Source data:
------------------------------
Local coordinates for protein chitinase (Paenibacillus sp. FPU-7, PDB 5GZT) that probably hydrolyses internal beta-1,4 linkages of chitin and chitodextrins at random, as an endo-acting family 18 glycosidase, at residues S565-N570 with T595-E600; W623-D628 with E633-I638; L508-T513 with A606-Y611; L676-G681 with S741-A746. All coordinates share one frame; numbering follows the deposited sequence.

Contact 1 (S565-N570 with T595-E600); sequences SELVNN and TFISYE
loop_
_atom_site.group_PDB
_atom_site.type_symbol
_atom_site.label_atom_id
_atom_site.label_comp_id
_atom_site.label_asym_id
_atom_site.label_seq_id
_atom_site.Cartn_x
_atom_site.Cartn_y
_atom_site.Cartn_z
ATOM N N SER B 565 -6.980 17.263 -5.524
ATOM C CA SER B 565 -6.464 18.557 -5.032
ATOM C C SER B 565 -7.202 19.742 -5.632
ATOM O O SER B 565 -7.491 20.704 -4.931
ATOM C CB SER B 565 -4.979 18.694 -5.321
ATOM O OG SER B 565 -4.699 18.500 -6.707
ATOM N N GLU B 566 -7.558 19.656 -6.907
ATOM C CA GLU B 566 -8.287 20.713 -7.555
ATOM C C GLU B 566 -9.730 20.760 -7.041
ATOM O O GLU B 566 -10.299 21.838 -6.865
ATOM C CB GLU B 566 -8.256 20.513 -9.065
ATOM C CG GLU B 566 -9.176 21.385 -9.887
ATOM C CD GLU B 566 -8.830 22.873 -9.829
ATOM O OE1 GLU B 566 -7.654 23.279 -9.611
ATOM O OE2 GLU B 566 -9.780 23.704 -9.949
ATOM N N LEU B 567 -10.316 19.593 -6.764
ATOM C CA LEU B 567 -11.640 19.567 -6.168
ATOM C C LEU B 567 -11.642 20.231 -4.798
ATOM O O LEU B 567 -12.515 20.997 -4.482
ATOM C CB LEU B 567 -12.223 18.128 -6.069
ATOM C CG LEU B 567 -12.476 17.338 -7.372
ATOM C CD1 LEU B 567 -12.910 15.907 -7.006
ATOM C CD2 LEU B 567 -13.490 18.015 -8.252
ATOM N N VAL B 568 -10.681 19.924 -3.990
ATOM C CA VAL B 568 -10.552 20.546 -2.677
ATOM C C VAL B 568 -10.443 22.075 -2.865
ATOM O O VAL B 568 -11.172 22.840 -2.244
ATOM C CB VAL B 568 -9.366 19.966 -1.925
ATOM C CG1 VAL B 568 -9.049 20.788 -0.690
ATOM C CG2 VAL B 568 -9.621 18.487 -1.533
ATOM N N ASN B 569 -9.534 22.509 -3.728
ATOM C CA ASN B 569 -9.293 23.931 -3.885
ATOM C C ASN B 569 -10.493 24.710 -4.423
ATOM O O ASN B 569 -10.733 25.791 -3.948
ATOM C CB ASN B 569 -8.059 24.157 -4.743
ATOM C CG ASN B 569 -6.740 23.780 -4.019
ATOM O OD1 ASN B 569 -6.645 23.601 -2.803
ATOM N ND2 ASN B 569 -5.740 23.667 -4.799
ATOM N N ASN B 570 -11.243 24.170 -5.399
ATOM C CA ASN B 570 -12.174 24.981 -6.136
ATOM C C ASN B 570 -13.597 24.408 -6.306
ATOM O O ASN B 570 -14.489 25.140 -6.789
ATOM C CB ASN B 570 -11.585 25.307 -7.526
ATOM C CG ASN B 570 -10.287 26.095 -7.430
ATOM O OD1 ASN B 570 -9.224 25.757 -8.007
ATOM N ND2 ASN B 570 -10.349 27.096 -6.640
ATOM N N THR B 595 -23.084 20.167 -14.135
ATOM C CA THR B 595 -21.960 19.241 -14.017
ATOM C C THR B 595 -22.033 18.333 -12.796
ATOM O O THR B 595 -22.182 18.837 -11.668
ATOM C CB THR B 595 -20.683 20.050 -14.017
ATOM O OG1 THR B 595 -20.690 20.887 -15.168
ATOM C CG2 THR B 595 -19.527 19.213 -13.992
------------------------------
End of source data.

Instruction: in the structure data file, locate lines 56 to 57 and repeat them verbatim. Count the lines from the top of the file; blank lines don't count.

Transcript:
ATOM C CG ASN B 570 -10.287 26.095 -7.430
ATOM O OD1 ASN B 570 -9.224 25.757 -8.007